Canadians owed $1.65 for every dollar of disposable income in the first quarter of 2016, according to Statistics Canada. However, retirees don’t seem too worried about their level of indebtedness. In fact, for some clients in this demographic and their financial advisors, the solution may be to manage rather than eliminate debt – at least, regarding a mortgage.
“[Canadians are] going into retirement with mortgages and unsecured debt, and thinking this is just a lifestyle choice that they’re making,” says Laurie Campbell, CEO of Toronto-based Credit Canada Debt Solutions Inc.
Still, there are several things advisors can do to help their senior clients avoid getting swamped with debt – from stress-testing budgets to having serious conversations about credit cards.
Maintaining a lifestyle does indeed seem to be top of mind for many Canadian retirees. According to a survey conducted this year by Toronto-based HomEquity Bank, 86% of Canadians aged 55 and older said they would not give up doing, achieving or acquiring something in order to leave a large inheritance.
Furthermore, suggests Yvonne Ziomecki, a senior vice president, marketing and sales, with HomEquity Bank, seniors are using their homes as a means of funding their retirement. “Canadian seniors are willing to tap into the equity of their home to help finance their lifestyle,” Ziomecki states in a news release detailing the survey’s results.
Another HomEquity survey found that older Canadians are carrying more mortgage debt in retirement. According to a survey on debt and retirement conducted jointly by HomEquity and Toronto-based Equifax Canada Co. in 2015, 16.5% of survey participants aged 55 and older were carrying a mortgage in 2015, an increase of 10% from 2013. Furthermore, the average balance on a mortgage for Canadians of that age group grew by 11% to $176,000 in 2015.
Longer time horizons
The research reveals two other reasons why Canadian seniors seem to be unconcerned about their rising debt payments. The first is longevity. As people live longer and remain healthy into old age, they tend to believe they have a longer time horizon for investments. The second is a sense of confidence inspired by low interest rates.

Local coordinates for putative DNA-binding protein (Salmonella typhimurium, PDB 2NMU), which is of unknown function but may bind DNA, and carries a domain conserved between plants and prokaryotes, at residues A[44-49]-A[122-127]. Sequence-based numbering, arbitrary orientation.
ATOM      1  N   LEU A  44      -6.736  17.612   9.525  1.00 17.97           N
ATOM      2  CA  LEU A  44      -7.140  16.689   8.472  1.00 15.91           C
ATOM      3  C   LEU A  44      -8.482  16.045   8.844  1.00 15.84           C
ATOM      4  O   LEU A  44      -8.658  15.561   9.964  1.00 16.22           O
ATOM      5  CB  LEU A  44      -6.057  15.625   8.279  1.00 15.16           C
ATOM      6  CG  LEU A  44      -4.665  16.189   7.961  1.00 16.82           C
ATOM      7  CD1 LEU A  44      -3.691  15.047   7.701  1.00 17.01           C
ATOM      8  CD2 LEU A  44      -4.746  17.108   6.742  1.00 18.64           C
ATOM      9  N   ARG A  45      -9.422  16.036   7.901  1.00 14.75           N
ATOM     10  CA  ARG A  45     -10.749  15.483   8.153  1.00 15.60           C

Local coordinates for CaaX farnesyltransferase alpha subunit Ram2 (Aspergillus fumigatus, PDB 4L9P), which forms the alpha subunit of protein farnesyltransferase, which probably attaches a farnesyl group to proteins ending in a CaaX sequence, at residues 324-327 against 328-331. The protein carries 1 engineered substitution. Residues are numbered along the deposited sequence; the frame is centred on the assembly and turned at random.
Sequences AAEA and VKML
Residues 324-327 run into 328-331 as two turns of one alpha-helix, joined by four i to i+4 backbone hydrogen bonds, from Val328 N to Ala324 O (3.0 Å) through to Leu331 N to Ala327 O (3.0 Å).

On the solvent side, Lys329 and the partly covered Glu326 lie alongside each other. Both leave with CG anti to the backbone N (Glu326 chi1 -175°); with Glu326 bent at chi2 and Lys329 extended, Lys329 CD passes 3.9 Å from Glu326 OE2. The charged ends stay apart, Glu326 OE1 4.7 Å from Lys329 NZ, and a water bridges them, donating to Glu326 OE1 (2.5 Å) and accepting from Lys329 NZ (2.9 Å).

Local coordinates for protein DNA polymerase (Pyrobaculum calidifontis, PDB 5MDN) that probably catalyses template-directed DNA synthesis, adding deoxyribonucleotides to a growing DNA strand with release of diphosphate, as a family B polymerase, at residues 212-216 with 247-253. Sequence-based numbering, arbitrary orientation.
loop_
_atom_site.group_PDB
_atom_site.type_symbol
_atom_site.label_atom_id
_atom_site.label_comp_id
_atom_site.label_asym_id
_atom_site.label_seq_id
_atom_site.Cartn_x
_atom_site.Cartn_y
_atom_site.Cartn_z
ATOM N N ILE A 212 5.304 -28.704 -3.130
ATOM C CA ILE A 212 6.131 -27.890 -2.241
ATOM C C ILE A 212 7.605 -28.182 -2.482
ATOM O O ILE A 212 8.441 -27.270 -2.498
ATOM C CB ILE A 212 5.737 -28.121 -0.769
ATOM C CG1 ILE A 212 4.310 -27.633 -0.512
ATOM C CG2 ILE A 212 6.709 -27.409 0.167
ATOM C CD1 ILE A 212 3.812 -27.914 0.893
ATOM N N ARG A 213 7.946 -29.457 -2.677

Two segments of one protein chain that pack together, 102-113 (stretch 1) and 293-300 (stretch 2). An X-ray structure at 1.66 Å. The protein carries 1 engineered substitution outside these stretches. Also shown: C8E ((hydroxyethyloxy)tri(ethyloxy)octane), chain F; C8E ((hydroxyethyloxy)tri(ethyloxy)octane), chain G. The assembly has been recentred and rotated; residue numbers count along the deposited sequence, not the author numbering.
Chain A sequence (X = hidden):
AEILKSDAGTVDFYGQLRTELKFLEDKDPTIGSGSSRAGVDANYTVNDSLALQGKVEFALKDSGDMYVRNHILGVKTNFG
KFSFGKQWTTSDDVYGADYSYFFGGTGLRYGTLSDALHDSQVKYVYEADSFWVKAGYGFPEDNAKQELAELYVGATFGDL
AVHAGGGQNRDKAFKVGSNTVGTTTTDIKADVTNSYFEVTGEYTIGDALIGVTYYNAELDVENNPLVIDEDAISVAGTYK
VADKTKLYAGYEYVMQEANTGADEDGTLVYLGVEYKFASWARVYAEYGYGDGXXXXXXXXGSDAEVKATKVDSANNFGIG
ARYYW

“[Seniors] don’t see their time frame and time horizon as being as limited as seniors 30 years ago would have,” says Tina Tehranchian, branch manager and senior financial planner with Assante Capital Management Ltd. in Richmond Hill, Ont. “That kind of encourages people in their 60s and 70s to have a longer-term outlook, which allows them to take on more risk.”
In some cases, seniors may be justified in feeling comfortable taking on some debt in retirement. For example, taking out a mortgage to buy a rental property can help generate income for a retiree.
Still, seniors must be careful not to “throw caution to the wind,” says Tehranchian, and must make sure that they can continue to afford such debt should circumstances change. Tehranchian likes to stress-test clients’ budgets to see if they could withstand interest rates that are three percentage points higher than the going mortgage rate. Says Tehranchian: “That [exercise] usually is a wake-up call for a lot of people.”
At the same time, Sue Neal, regional director with Winnipeg-based Investors Group Inc. in Toronto, says clients should not be so afraid of debt that they fail to save. For example, while paying down a mortgage before retirement is important, that should not be done at the expense of more general savings – especially while interest rates are low. “We have to find a happy medium that meets somewhere in the middle,” says Neal, “where you’re going to have enough of a retirement nest egg, but you’re not going to be left with a sizable mortgage that you find overwhelming.”
Homes viewed as nest eggs
Part of the reason clients should not focus only on mortgage reduction leading up to retirement is that they might not be willing to sell their house once they retire. “A lot of people go into retirement thinking, ‘My home is my nest egg’,” Campbell says. “And the reality that we see over and over again is people don’t want to leave their homes.”
That suggests that you consider having the potentially difficult talk about the cost of continuing to live in a home, such as property taxes and general maintenance.
Although there may be room for mortgage debt in a retiree’s budget, one type of debt that should be avoided is unsecured debt, such as credit card balances. Says Tehranchian: “Payday loans and credit card debt are a no-no. That is bad debt.”
Neal suggests you start a conversation when you see a client’s budget beginning to slip. Simply asking clients if they feel they are in trouble or are struggling with debt can kick-start the conversation.
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